In a Ghanaian village, a baby girl was born to one of our church families. On the newborn’s eighth day, some significant events will occur.
First, the baby’s soft, curly hair will be shaved. Secondly, her ears will be pierced, denoting to the villagers that the baby is a girl. And, her parents will name her.
Naming a baby carries more significance than just a parent’s preference. In Ghanaian culture, a name means something. While many villagers have Muslim or Ghanaian names, a Christian family such as this one chooses a biblical name for their new child—a witness that the person will carry throughout adulthood.
In the case of this baby girl, the parents were considering the name “Mary,” an early little Christmas miracle.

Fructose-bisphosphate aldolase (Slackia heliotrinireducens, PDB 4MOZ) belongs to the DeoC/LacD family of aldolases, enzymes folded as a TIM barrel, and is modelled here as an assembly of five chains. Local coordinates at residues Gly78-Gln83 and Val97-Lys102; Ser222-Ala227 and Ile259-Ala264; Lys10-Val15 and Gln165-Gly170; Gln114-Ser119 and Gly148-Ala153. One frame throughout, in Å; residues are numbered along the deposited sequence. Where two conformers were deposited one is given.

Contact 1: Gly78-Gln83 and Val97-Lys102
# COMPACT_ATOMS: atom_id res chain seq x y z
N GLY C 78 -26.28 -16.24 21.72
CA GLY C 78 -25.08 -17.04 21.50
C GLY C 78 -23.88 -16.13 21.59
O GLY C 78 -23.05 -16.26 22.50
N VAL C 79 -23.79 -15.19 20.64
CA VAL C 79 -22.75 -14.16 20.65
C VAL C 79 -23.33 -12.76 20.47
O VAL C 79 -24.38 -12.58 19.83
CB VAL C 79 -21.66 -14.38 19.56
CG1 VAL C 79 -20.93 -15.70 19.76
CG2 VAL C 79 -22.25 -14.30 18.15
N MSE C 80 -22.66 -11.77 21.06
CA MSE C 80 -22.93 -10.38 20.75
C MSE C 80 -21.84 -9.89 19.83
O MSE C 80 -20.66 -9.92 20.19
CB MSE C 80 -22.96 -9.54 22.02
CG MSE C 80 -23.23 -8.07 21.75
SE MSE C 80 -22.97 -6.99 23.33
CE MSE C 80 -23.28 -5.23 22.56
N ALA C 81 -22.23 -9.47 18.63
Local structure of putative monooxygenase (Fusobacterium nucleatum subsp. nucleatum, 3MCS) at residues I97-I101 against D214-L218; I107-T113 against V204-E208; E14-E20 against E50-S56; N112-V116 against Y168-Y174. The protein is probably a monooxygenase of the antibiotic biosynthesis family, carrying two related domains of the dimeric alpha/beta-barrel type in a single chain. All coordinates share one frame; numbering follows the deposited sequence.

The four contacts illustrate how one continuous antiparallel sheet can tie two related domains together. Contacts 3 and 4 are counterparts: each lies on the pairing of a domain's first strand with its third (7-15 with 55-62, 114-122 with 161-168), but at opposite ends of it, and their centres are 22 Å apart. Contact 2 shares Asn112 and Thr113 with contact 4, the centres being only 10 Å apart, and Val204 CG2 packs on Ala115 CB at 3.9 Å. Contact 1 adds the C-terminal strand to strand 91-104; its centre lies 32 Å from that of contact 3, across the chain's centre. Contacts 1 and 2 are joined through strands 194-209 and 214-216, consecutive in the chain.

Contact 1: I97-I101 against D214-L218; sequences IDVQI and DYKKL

When an adult chooses to follow Christ and become baptized, he or she will also choose a new, Christian name. There is no middle ground for these new, first generation believers. In a culture where families can belittle or cut off support from those who follow Christ, the believers take a stand anyway, choosing a name that tells everyone where their loyalties lie.
A new name at baptism is another symbol of the truth of 2 Corinthians 5:17, which says, “Therefore, if anyone is in Christ, he is a new creation; old things have passed away; behold, all things have become new.”
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